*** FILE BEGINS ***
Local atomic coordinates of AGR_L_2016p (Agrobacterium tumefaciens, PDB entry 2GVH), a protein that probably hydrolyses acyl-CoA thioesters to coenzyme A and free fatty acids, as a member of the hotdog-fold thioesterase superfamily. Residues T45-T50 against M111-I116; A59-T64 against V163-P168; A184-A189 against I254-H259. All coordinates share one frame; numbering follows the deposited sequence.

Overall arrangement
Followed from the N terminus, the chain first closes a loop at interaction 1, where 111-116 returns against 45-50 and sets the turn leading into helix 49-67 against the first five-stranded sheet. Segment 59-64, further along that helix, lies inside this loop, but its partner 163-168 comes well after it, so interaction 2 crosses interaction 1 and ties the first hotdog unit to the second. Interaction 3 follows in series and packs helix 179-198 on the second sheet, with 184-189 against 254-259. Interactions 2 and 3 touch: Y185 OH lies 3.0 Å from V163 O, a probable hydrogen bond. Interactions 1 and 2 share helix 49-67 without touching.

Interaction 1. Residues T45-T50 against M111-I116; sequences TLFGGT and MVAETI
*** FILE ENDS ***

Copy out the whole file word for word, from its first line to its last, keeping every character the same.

Local atomic coordinates of AGR_L_2016p (Agrobacterium tumefaciens, PDB entry 2GVH), a protein that probably hydrolyses acyl-CoA thioesters to coenzyme A and free fatty acids, as a member of the hotdog-fold thioesterase superfamily. Residues T45-T50 against M111-I116; A59-T64 against V163-P168; A184-A189 against I254-H259. All coordinates share one frame; numbering follows the deposited sequence.

Overall arrangement
Followed from the N terminus, the chain first closes a loop at interaction 1, where 111-116 returns against 45-50 and sets the turn leading into helix 49-67 against the first five-stranded sheet. Segment 59-64, further along that helix, lies inside this loop, but its partner 163-168 comes well after it, so interaction 2 crosses interaction 1 and ties the first hotdog unit to the second. Interaction 3 follows in series and packs helix 179-198 on the second sheet, with 184-189 against 254-259. Interactions 2 and 3 touch: Y185 OH lies 3.0 Å from V163 O, a probable hydrogen bond. Interactions 1 and 2 share helix 49-67 without touching.

Interaction 1. Residues T45-T50 against M111-I116; sequences TLFGGT and MVAETI